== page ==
What I feared would happen, has happened.
One of the most important aspects of a presidency is message discipline and control. Now, I’m not speaking of some Orwellian type of message manipulation, but the ability of a presidential administration to guide the news cycle and theme in a positive manner.
It also boosts confidence in the presidency. On Monday evening, President Trump delivered a very astute and solid address defining his doctrine in confronting militant Islamic jihadism — specifically his strategy for Afghanistan and South Asia.
In just twenty-five minutes, President Trump gave a coherent and concise strategy that will enable subordinate military commanders to develop their operational and tactical strategies and plans. However, Tuesday night, in an hour-plus rant, President Trump, once again, undermined his own message to the point where no one — just 24 hours later — is talking about Afghanistan.
Yes, I know the Phoenix rally had been planned, but the question has to be asked: Why?
Was Phoenix supposed to be about attacking the two Republican senators there, and a discussion about pardoning Arizona Sheriff Joe Arapaio? Who came up with the idea that it was necessary to do a campaign-style rally in Phoenix?
And, I must be honest: Why do you need a campaign rally just seven months into your administration? A presidential administration with a sound communications plan is able to direct the media in the way it wishes. They’re able to establish policy and proposals, and continue to stay on message and theme, until they move to the next important policy issue. That’s how one marries up policy and communications into a focused strategy.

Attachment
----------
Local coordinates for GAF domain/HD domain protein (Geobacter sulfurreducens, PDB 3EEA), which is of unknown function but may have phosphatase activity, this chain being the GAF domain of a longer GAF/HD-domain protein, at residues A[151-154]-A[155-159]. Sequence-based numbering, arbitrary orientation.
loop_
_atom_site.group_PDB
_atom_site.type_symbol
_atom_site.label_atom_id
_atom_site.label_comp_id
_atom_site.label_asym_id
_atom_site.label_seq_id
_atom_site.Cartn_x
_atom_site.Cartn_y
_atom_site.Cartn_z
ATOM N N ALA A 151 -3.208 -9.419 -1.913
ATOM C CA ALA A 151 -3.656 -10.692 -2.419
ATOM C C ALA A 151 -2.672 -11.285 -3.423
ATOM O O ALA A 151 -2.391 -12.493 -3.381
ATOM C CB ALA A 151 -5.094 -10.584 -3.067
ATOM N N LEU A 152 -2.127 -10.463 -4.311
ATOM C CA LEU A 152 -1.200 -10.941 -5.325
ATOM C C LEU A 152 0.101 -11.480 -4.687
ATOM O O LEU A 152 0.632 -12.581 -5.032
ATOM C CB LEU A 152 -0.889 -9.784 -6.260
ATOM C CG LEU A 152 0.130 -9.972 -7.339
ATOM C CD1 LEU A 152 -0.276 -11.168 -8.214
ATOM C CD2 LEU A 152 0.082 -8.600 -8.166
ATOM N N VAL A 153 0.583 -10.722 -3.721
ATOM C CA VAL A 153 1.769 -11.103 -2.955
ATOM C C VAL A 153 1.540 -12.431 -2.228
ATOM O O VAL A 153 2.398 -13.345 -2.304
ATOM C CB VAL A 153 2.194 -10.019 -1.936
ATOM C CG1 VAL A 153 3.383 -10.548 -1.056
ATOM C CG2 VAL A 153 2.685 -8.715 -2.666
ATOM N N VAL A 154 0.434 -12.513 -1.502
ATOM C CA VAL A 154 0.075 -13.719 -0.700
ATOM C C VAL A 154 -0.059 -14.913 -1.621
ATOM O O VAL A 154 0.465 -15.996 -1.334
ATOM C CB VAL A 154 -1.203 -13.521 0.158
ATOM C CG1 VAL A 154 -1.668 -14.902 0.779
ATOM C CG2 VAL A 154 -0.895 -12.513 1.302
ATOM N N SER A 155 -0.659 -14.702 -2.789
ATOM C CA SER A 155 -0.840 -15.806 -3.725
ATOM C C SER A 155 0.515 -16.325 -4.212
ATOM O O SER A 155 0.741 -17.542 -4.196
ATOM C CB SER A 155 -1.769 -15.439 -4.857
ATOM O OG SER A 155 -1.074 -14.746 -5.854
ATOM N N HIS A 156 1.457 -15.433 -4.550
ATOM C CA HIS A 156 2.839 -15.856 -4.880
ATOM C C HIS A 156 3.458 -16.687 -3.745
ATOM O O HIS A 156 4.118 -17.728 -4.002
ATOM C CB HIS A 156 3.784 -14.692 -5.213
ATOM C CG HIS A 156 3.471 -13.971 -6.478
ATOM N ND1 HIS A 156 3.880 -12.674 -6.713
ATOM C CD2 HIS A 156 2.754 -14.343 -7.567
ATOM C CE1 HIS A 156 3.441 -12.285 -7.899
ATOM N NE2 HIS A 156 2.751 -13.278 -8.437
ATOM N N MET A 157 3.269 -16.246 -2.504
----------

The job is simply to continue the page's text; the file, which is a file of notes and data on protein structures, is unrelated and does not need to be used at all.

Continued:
Yes, I know, the media hates President Trump. Well, when you know the enemy hates you, don’t make it easy for them to ambush you. As we say in the military, never go into a u-shaped ambush.
Here’s what I would have recommended to the president: After the prime time national security address, follow it up in Phoenix and reinforce its message. I would have presented two themes for the speech in Phoenix: economics and national security. Speak in deeper detail about what was said in Ft. Myer, as well as Trump’s vision and policies for economic growth.
Now, perhaps the crowd would have been disappointed — but that night should not have been about giving the crowd a show; it was about conveying a message, a theme, a policy vision.
Instead, we wake up today and what we find dominating the news cycle are the attacks on Arizona senators, the threat to shut down the government over “the wall” and a New York Times article about a shouting match between Trump and Senate Majority leader Mitch McConnell.
The last item is reflective of the fact there’s still a leaking problem in the White House. There are even stories about how Transportation Secretary Elaine Chao, wife of Sen. Mitch McConnell, was asked about her loyalties — whether she was loyal to the president or to her husband.
Now the stock market is opening down and former Director of National Intelligence James Clapper is sounding off about President Trump being mentally incapable to be President — and therefore should be impeached.